ICBC still is unable to make reasonable offers to settle in many personal injury cases despite spending hundreds of millions of dollars updating their computer systems and firing over 250 mostly managers. The promise of “firm but fair” offer seems to have turned to “firmly unfair” thanks to ICBC.
In the most recent case of Sebaa v. Ricci, 2016 BCSC 622, the injury claimant, after serious negotiation, made a final offer of $345,000 to settle one week before the trial. This offer was rejected by the ICBC insured. An eight-day trial proceeded and the Supreme Court awarded the claimant $509,780.88, the net amount after ICBC Total Temporary Disability benefits were deducted.
Rule 9-1 of the Supreme Court Civil Rules governs costs where formal offers to settle have been made. Rule 9-1 encourages early settlements, rewards a party making reasonable offers, and penalizes the party who declines to accept a reasonable settlement offer.
Aspects of some of the claimant’s injuries were straightforward but others, such as the causes of her chronic pain and psychiatric problems, less so. The nature and extent of the claims were defined and addressed in the reports of seven experts and there were no surprises at trial. As the judge pointed out:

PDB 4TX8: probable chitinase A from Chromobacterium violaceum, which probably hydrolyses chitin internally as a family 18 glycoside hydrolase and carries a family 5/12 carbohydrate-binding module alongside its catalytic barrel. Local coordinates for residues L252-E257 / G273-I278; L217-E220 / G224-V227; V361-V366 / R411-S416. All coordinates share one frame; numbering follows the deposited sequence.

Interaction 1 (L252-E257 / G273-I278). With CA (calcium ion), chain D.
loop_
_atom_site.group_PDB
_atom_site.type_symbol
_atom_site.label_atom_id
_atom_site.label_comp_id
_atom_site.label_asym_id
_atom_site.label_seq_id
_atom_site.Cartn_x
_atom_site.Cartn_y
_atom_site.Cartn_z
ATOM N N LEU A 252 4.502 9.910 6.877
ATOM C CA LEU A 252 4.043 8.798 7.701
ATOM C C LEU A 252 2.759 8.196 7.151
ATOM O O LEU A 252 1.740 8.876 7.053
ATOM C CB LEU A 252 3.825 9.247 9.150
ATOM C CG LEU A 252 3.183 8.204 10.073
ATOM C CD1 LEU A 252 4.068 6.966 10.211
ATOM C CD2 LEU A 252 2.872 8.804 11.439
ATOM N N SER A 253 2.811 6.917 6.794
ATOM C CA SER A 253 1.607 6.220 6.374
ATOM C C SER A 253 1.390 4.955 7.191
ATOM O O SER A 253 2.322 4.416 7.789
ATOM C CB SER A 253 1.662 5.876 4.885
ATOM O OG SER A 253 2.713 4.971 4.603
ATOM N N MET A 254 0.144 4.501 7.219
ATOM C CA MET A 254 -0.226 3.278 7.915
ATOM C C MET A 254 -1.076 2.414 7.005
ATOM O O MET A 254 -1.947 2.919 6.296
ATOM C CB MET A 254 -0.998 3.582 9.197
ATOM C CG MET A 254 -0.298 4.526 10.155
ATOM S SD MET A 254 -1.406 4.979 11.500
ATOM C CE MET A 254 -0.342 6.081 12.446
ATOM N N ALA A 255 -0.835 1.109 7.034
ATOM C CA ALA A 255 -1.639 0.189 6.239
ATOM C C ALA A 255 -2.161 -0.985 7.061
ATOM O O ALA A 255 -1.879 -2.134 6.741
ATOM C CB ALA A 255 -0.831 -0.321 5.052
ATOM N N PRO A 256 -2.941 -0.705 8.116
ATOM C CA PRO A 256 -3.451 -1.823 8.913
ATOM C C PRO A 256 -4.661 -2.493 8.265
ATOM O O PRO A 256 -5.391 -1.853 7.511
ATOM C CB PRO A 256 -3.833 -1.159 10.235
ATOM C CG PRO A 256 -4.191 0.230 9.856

As for the relationship between the plaintiff’s offers and the court’s award of $509,788, net, the plaintiff’s first relevant offer made on March 3, 2015 is $15,000 less than the award. The second offer on March 9, 2015, was $150,000 less than the first offer and $165,000 less than what the court awarded at trial.
 It was evident at trial that the plaintiff was reluctant to proceed to trial and found the litigation process emotionally trying. She and her husband had moved to Qatar. Coming back to have the case tried reminded her of what she had experienced. She was a very private person and resisted discussing personal matters, even with caregivers. When she returned from Qatar to complete medical legal examinations for her case, she refused to attend one of the appointments set up by her own counsel because she found the process too difficult
The judge punished ICBC and awarded double costs against the defendant for failing to accept a reasonable offer. The offer of $345,000 was reasonably capable of acceptance, given the evidence available to the ICBC and the apparent litigation risks. However they decided to go to trial anyway, wasting court time and creating more upset and suffering for this car accident victim.
Learn more about ICBC’s inability to make reasonable offers to settle.
Posted by Vancouver Personal Injury Lawyer Mr. Renn A. Holness, B.A. LL.B.